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Adenoviruses and the immune system join forces against cancer

IDIBELL researchers have developed an oncolytic virus capable of redirecting the patient's immune system against their tumor cells

IDIBELL-Bellvitge Biomedical Research Institute

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IMAGE: The T cells (in gray) of the immune system surround the tumor cells (in green) thanks to the action of BiTE antibodies secreted by the oncolytic adenovirus. view more

Credit: IDIBELL

Researchers of the Cancer Virotherapy Research Group of Bellvitge Biomedicine Research Institute (IDIBELL), led by Dr. Ramon Alemany, have developed an oncolytic virus capable of redirecting the patient's immune system against their tumor cells. Their work, published in the Cancer Research journal, may lead to the development of new therapeutic strategies for several types of cancer.

"We work with oncolytic adenoviruses, viruses that are modified to exclusively attack cancer cells without attacking normal tissue, like a targeted therapy", explains Carlos Fajardo, lead author of the study. Adenoviruses are a family of viruses that can cause colds, conjunctivitis or gastroenteritis. However, these viruses, once modified to acquire selectivity towards tumor cells, have great potential to be used as cancer therapy.

There are several limitations in this field; one of them is our own immune system, which recognizes the virus as a pathogen and therefore attacks it. "What we are trying to do is redirect the immune system to attack the cancer cells instead of the virus. In this way, we not only prevent the virus from being eliminated from the organism too soon, but complement its action by adding that of T lymphocytes", says Fajardo.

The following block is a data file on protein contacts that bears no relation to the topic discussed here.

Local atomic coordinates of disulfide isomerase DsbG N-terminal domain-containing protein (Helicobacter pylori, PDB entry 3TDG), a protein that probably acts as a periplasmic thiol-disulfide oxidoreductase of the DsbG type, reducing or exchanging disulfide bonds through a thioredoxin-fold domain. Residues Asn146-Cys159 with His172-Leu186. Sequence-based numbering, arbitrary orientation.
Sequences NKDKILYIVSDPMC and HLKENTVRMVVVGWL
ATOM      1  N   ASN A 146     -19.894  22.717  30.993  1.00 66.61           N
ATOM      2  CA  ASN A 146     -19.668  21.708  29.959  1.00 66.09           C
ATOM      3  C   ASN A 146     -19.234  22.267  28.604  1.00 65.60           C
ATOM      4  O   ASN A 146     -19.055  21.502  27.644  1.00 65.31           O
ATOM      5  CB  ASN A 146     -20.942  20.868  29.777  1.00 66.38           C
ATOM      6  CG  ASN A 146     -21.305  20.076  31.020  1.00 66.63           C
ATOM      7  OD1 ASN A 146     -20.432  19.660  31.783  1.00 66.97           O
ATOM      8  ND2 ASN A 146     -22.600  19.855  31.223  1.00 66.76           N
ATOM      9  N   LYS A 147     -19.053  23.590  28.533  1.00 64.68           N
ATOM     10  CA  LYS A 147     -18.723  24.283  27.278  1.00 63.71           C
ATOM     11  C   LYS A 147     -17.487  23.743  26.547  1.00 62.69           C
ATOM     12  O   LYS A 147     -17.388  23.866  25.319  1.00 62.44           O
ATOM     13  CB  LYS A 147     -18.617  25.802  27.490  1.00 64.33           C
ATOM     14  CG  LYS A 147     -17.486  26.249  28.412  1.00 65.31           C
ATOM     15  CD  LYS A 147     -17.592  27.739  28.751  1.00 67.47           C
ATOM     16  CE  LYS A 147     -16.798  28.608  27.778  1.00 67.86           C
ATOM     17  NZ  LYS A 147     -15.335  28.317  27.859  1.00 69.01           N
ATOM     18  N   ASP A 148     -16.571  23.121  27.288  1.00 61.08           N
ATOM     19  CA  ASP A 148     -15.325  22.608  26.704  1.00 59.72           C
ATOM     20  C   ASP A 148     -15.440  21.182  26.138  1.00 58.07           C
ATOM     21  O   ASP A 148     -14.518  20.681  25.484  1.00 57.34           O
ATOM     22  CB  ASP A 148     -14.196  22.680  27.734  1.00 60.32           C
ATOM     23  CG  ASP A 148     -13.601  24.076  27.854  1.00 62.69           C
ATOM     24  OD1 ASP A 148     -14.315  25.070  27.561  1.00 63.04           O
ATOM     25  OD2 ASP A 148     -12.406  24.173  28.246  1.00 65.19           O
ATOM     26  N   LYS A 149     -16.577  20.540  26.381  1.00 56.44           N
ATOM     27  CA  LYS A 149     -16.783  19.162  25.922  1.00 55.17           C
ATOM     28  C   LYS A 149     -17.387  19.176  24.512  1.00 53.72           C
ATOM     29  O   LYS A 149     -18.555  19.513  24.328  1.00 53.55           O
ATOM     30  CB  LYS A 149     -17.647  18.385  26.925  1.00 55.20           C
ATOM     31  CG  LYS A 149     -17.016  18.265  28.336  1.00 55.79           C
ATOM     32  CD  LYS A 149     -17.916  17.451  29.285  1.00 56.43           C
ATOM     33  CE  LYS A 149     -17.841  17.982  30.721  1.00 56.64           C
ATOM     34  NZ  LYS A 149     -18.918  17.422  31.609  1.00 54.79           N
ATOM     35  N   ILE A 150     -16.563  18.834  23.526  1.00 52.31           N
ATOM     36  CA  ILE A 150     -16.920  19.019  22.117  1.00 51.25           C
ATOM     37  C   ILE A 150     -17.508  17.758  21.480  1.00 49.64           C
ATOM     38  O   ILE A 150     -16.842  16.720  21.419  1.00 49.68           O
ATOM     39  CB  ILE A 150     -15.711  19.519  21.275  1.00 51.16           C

To achieve this, the researchers used the newly developed BiTE antibodies (bispecific T-cell engager antibodies). These antibodies are capable of specifically connecting T lymphocytes with some proteins expressed on the surface of cancer cells; this connection activates the T cell, which then attacks and destroys the tumor cell.

"We modified the virus so that when it infects the tumor cell, it secretes a specific BiTE against the EGFR protein, which is overexpressed in many types of cancer". In in vitro studies, the research team found that these BiTEs were able to capture the T lymphocytes present in the medium to attack adjacent cancer cells. In addition, mouse studies demonstrated that the virus armed with BiTE were able to increase the presence of T lymphocytes in tumors, resulting in improved antitumor efficacy.

At the moment virotherapy in cancer is a very active field in research thanks to the advances in immunotherapy developed in recent years. "With these results, we will try to attract the interest of the companies that develop BiTEs to establish collaboration agreements for the clinical development of viruses armed with BiTEs," added Dr. Alemany, the last author of the study. "We are also exploring the development of viruses that target T lymphocytes against tumor stroma fibroblasts to eliminate them".

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